An artist says that while at a retreat in Kentucky, a group of white supremacists intimidated and threatened attendees. Police said they could not guarantee artists’ safety from the hate group.
In a TikTok posted on Monday, Kabrea J. (@euphoriccdreams), says that she attended an artists’ retreat in Bledsoe, Kentucky, last weekend. While there, Kabrea says that white supremacists “showed up and said that we were desecrating their space and demanded that we leave.”
After police told the group that they couldn’t guarantee the white supremacists wouldn’t cause harm, the group of 50 to 75 artists left the retreat early. (The Harlan County Sheriff’s office did not immediately return the Daily Dot’s call regarding comment.)
“Some of us drove, like I said, three to four hours to get there,” Kabrea says in her video. “Trash. Nothing else to say.”
@euphoriccdreams so much love to my fellow creatives. i have no words 😞 #fyp #blacktiktok #blackgirltiktok #bledsoe #kentucky #art #retreat #appalachianmountains #appalachian #appalachianartist ♬ original sound – Kabrea J. 🌸
In a follow-up video, Kabrea says that “it all happened so fast” and that her experience was very confusing.
“It was just so perplexing that this even happened,” Kabrea says. “We weren’t even there a full 24 hours.”
“We are allowed to take up space,” Kabrea says. “We are allowed to live in [Appalachia] and live in harmony with nature just like anybody else.”
Waymakers Collective, which held the retreat, also released a statement. In it, the collective said that “a group of white men and women in trucks and on ATVs from the area surrounding the Pine Mountain Settlement School,” where the event was held, “showed up unannounced and uninvited to our private gathering,” which at the time was in the school’s chapel.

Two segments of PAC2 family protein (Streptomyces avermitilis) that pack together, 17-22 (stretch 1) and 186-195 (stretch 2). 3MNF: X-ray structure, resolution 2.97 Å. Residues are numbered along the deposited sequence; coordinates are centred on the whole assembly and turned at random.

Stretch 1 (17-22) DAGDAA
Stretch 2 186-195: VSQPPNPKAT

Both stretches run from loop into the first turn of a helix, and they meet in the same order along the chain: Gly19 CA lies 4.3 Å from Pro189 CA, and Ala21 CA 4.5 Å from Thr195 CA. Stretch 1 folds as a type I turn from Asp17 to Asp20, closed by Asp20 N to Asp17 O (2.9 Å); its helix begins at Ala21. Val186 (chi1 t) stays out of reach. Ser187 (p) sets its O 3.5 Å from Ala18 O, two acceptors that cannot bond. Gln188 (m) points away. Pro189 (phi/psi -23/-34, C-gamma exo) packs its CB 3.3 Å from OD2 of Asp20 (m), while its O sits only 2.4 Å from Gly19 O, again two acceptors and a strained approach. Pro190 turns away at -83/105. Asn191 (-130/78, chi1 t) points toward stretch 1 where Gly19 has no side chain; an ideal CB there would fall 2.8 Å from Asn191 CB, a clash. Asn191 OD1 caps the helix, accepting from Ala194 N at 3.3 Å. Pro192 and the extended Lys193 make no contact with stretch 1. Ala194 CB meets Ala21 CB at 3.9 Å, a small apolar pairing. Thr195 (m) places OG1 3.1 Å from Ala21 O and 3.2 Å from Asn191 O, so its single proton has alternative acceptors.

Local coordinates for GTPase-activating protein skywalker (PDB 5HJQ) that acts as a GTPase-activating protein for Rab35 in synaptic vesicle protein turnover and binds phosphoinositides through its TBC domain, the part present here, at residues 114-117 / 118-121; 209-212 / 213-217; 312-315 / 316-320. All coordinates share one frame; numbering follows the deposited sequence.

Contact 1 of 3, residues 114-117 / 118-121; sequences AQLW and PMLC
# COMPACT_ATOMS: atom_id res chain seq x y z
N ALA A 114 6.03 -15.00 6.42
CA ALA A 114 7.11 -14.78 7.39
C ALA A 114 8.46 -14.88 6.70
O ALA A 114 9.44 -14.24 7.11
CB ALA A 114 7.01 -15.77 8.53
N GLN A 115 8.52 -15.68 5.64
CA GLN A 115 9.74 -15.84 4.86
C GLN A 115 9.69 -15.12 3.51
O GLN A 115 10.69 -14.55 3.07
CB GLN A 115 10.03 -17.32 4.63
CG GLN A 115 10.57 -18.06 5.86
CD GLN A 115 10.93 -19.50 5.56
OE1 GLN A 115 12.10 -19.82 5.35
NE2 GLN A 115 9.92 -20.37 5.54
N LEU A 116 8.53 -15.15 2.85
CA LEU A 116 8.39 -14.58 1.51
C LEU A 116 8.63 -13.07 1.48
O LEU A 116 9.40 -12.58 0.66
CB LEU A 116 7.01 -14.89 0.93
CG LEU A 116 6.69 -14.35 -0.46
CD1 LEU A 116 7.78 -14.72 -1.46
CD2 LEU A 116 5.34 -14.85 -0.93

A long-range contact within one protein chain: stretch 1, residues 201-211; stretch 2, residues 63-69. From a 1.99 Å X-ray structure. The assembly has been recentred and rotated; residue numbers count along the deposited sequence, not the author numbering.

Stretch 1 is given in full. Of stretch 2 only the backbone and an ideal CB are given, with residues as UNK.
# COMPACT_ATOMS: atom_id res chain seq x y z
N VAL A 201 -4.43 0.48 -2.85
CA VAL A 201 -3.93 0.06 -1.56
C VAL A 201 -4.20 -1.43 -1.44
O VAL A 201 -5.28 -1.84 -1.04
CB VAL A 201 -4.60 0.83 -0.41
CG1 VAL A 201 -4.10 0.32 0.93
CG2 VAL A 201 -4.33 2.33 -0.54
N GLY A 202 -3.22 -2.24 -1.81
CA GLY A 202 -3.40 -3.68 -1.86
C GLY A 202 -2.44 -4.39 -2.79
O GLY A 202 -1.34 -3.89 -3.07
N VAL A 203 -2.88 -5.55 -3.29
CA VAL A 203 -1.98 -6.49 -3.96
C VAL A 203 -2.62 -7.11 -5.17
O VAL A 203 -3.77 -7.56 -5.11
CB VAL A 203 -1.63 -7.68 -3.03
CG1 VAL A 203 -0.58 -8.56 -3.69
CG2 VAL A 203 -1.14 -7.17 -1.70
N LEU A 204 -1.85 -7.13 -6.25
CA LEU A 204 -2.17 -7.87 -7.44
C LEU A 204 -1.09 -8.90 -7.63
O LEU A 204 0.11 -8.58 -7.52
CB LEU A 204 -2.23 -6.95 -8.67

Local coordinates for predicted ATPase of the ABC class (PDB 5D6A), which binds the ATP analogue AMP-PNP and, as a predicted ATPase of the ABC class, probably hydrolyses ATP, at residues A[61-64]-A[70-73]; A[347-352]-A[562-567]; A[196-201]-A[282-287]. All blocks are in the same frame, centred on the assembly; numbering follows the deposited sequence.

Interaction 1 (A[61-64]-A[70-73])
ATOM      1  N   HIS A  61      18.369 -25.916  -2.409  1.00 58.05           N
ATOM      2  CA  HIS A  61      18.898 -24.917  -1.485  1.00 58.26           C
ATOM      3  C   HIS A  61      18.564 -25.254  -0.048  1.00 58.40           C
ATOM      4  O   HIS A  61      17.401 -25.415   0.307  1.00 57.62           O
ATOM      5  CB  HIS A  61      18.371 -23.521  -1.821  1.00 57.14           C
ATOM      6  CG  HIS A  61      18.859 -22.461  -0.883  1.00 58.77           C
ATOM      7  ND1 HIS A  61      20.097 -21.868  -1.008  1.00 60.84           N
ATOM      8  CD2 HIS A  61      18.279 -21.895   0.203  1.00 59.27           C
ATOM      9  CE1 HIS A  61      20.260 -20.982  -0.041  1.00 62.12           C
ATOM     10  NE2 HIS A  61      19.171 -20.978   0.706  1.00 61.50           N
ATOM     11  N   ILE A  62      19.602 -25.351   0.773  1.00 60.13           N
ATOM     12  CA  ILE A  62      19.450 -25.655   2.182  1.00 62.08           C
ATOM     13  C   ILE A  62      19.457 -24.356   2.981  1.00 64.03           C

The white supremacists demanded that the art collective leave the Pine Mountain Settlement School and use “their vehicles to block the roads and paths to exit.”
“Our group was told they did not belong there, were desecrating a Christian space, and needed to leave right away,” the statement says. “The group of people who entered the chapel stayed for over an hour, often lingering on the outside of where we were gathered as though to tell us we were not welcome and were being watched.”
Waymakers Collective says that Facebook posts from surrounding community members in Bledsoe allege that the group was desecrating the school’s chapel, which the collective denies.
The collective also says that the school didn’t have safety measures in place to protect the artists and simply ordered them to not go back into the school’s chapel while they were on the premises.
“Many of our participants are deeply traumatized by this experience, especially those of us with personal lived experiences of racial and gender-based violence,” the statement reads. “As Appalachian people, this level of hostility, hate, and violation of our group felt deeply un-Appalachian and not in alignment with the values that so many of us grew up with.”
Pine Mountain Settlement School also released a statement that was shared with the Daily Dot. The statement says that images the Waymakers Collective posted of a healing space they’d set up in the school’s chapel “upset some members of the local community, who interpreted this as non-Christian.”
“It was decided that the chapel would remain vacant and be locked to avoid further conflict,” the statement reads. “Most community members had left by the time the authorities arrived. Afterward, the Waymakers Collective ended their retreat early and left campus.”
The statement also says that the school is “reviewing its policies and procedures to ensure that this type of misunderstanding does not occur in the future and to ensure the safety of all guests, visitors, and staff.”